Carnitine is a quaternary ammonium compound biosynthesized from the amino acids lysine and methionine. In living cells, it is required for the transport of fatty acids from the cytosol (intracellular fluid) into the mitochondria during the breakdown of lipids (fats) for the generation of metabolic energy. ( In laymen terms, it grabs the fats and carries them into the stove for fuel ) Carnitine exists in two stereoisomers: it’s biologically active form L-carnitine, ( the one we’re talking about) and the biologically inactive D-carnitine.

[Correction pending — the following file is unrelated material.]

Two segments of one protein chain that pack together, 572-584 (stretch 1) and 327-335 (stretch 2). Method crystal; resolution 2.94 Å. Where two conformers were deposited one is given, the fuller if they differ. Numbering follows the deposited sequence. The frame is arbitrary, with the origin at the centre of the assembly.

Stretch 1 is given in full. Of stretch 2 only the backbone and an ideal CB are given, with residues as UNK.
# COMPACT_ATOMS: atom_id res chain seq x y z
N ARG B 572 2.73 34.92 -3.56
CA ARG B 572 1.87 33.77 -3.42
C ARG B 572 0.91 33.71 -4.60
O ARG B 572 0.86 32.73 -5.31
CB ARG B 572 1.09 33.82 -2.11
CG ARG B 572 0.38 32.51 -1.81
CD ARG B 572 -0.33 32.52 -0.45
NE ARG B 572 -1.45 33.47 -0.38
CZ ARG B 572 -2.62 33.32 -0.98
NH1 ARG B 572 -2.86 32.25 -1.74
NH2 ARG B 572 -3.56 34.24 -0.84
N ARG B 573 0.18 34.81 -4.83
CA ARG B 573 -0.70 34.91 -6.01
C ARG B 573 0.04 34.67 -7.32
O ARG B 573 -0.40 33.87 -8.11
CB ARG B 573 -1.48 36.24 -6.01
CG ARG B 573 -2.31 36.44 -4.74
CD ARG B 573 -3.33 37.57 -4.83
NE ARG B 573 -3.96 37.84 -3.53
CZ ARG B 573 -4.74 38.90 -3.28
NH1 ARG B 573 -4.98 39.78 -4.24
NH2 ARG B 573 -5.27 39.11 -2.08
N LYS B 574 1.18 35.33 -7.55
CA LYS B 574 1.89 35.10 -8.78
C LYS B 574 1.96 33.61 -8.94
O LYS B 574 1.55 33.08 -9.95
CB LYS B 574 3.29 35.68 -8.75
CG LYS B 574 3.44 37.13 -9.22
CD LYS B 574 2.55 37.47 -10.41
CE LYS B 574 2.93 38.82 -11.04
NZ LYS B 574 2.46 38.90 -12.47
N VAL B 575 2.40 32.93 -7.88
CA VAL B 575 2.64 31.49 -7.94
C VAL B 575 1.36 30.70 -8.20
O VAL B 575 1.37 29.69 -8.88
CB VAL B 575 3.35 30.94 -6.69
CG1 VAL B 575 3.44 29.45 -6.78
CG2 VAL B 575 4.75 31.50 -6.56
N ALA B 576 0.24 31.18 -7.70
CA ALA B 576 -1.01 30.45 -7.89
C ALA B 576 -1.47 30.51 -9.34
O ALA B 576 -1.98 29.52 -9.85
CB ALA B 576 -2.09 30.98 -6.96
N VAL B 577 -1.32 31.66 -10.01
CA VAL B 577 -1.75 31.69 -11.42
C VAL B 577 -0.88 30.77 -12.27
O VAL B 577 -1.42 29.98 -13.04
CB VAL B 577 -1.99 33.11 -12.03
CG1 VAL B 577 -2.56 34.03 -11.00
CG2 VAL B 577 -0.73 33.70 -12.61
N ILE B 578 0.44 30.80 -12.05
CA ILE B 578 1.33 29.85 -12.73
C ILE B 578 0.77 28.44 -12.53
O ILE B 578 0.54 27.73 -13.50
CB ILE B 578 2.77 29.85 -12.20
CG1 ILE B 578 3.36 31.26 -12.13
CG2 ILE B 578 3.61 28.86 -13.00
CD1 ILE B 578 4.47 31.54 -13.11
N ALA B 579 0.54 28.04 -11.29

While most studies regarding the performance enhancing properties of L-carnitine have been centered around its role in mitochondrial β-oxidation, whereas supplementing with L-carnitine aided in fat burning. New studies however, have investigated another mechanism by which supplementing with L-carnitine could positively impact exercise recovery. Through cardiovascular research, it has been found that L-carnitine also enhances endothelial function. (The endothelium is the thin layer of cells that lines the interior surface of blood vessels, forming an interface between circulating blood in the lumen and the rest of the vessel wall. The endothelium has many important functions such as vasoconstriction and dilation, blood clotting, and acts as a filter.) The hypothesis that L-carnitine supplementation may aide in exercise recovery is centered on improving blood flow to muscle tissues and decreasing hypoxic stress and its resulting sequelae (consequences). These studies have shown a decrease in markers of purine catabolism ( a byproduct of which is uric acid), free radical generation and muscle soreness as a result of L-carnitine supplementation. Subsequently, after direct assessment of muscle tissue damage via magnetic resonance imaging, it has been shown that L-carnitine does have the ability to reduce tissue damage related to hypoxic stress.